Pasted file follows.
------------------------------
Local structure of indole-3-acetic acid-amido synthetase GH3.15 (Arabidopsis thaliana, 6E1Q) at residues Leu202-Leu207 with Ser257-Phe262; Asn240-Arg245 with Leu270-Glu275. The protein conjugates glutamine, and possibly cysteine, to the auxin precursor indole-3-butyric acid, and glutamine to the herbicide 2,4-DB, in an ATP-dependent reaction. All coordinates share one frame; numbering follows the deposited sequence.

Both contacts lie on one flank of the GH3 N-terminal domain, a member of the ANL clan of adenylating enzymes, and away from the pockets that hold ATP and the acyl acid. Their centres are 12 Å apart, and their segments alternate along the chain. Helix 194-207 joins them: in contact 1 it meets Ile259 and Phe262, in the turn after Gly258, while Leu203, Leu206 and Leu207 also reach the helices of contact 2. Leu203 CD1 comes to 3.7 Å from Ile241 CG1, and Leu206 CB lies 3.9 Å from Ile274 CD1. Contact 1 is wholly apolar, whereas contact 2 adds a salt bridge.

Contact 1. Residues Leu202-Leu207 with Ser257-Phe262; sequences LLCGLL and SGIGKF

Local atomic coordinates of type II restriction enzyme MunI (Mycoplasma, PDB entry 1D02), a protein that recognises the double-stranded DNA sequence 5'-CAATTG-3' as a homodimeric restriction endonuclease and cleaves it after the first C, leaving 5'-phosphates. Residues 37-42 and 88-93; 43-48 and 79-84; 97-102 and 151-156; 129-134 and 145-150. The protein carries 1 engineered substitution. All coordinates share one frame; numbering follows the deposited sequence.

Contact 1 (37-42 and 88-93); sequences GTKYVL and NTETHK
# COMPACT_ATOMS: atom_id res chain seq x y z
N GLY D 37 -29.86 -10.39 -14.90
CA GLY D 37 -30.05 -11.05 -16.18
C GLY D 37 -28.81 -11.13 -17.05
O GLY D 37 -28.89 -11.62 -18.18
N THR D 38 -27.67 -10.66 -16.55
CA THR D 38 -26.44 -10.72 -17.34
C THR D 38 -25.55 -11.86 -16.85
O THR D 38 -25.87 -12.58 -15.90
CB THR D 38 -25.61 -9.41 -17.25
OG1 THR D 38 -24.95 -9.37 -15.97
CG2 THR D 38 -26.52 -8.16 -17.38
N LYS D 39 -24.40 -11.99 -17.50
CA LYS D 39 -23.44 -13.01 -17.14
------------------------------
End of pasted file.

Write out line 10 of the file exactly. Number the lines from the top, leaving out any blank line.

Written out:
O GLY D 37 -28.89 -11.62 -18.18